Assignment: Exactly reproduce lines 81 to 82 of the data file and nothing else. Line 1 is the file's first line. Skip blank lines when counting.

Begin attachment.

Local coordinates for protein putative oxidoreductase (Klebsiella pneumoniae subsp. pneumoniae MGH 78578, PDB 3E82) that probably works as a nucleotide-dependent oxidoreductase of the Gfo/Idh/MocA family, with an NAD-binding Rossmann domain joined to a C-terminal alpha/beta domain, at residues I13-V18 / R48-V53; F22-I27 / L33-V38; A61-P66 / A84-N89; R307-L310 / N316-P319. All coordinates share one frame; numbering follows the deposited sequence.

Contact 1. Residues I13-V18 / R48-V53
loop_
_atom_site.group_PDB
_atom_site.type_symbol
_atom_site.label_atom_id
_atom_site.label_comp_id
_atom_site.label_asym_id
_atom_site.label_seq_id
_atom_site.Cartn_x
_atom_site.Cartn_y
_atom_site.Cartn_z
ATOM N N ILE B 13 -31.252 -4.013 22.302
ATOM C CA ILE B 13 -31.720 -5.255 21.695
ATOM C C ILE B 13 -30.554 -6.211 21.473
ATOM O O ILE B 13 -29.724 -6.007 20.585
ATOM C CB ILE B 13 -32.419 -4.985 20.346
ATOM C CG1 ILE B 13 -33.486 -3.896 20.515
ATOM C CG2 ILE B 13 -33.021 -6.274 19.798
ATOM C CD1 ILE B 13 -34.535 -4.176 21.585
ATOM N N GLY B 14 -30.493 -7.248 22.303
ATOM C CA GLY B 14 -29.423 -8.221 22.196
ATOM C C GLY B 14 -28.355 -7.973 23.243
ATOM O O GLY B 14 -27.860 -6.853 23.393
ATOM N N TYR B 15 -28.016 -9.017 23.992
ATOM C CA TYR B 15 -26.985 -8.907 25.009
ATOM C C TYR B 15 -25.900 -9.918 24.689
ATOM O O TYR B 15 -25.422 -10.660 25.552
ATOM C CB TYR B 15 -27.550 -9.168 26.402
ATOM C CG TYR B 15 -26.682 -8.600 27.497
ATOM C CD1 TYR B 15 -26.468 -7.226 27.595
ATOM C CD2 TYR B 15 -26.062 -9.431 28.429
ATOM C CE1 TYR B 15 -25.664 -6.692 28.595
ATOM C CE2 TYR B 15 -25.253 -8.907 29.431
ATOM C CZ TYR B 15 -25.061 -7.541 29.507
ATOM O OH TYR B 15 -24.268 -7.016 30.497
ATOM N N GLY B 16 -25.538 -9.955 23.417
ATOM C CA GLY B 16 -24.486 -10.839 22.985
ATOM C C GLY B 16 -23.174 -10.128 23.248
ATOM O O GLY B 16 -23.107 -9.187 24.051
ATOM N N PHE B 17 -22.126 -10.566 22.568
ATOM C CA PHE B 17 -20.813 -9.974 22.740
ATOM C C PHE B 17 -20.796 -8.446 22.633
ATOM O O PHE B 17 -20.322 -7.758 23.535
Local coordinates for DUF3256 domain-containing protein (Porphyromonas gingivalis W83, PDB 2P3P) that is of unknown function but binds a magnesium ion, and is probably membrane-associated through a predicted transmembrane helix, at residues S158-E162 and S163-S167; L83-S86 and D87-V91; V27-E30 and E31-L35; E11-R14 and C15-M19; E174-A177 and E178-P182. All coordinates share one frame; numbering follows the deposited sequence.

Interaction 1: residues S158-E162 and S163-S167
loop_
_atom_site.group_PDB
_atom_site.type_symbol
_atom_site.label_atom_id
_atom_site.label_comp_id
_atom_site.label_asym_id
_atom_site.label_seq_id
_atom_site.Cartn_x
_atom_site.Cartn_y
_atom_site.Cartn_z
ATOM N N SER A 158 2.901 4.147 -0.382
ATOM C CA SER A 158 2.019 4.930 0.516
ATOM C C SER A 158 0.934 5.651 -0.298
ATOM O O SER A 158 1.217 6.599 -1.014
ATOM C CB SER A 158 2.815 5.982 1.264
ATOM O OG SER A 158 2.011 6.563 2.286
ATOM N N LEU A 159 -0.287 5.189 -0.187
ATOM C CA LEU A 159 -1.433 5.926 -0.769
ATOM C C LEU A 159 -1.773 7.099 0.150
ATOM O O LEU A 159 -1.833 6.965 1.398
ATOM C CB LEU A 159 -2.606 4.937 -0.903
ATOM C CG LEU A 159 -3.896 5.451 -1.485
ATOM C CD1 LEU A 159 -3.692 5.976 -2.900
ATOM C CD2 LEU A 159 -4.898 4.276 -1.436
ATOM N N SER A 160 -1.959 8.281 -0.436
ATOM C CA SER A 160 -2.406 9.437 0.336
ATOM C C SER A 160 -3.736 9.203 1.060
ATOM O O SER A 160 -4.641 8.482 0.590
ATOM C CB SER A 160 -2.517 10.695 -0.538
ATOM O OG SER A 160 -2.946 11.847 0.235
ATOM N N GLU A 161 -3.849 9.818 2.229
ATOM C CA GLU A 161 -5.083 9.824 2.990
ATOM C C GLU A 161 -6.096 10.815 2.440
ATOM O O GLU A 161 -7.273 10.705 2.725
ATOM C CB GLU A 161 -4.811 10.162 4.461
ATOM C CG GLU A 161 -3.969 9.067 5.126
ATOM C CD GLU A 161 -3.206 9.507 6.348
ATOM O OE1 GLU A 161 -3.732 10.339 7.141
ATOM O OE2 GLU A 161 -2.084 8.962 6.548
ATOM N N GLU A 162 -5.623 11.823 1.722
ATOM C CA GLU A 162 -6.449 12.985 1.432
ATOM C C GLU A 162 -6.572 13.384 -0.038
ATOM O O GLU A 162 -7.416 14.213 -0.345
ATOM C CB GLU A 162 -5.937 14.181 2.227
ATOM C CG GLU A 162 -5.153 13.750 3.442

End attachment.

ATOM C CB GLU A 161 -4.811 10.162 4.461
ATOM C CG GLU A 161 -3.969 9.067 5.126